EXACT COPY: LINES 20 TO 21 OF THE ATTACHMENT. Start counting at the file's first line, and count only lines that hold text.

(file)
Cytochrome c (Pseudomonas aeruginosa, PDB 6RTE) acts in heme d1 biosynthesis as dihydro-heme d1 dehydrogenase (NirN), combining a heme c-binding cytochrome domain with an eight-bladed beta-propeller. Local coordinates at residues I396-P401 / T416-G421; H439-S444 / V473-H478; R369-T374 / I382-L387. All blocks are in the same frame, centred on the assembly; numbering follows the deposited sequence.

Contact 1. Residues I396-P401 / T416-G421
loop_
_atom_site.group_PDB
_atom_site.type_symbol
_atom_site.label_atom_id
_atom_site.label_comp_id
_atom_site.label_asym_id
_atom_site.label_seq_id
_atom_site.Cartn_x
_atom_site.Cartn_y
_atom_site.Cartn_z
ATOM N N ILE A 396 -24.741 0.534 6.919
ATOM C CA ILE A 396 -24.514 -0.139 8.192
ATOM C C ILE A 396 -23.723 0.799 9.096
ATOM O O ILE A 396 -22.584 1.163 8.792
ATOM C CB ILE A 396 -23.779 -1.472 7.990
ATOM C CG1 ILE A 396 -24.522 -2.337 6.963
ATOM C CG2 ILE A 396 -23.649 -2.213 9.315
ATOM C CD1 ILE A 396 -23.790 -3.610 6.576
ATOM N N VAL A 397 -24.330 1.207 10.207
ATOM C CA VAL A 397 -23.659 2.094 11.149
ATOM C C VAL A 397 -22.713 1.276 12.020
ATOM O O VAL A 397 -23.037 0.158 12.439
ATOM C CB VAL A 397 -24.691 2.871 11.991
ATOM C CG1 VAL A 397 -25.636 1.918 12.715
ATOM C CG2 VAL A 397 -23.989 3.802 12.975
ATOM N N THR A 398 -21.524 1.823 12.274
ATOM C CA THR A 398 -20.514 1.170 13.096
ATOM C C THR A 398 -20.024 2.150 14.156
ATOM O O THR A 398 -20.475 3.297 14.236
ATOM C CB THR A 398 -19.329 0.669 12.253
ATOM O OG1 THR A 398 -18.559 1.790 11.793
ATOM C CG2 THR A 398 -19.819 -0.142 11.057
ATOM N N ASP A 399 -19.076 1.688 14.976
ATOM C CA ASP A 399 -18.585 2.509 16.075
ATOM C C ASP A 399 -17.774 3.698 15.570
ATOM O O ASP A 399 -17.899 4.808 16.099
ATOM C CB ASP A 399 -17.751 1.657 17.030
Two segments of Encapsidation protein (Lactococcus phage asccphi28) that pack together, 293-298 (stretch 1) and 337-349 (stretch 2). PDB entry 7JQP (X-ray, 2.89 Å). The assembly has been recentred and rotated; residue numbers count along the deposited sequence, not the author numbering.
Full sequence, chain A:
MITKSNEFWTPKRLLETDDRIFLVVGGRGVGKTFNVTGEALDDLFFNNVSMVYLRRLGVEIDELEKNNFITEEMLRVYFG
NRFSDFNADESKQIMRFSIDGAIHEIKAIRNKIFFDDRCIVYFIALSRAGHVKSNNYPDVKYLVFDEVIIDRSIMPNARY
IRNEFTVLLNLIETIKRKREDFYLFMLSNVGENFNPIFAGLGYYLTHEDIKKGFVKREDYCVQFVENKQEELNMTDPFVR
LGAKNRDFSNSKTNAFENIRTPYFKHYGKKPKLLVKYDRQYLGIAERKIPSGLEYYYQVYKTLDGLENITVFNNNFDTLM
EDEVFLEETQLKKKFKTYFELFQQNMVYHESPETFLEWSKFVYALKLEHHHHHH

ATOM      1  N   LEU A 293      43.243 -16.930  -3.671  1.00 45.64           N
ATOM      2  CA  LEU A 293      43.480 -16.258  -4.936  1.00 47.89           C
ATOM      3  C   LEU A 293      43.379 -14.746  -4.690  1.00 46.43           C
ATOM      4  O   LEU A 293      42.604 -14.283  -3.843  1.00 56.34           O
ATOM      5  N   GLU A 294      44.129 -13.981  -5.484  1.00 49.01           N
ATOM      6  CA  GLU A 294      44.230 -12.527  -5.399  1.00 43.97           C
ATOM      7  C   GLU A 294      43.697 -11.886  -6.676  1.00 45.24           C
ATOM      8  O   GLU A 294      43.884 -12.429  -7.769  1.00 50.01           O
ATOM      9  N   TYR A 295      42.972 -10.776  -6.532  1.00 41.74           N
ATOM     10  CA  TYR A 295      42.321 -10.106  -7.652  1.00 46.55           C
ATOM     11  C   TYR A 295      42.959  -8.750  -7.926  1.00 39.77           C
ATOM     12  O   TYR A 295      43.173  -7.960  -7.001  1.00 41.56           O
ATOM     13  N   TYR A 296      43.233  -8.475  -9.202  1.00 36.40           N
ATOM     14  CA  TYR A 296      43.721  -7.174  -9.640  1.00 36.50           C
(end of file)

ATOM C CD1 ILE A 396 -23.790 -3.610 6.576
ATOM N N VAL A 397 -24.330 1.207 10.207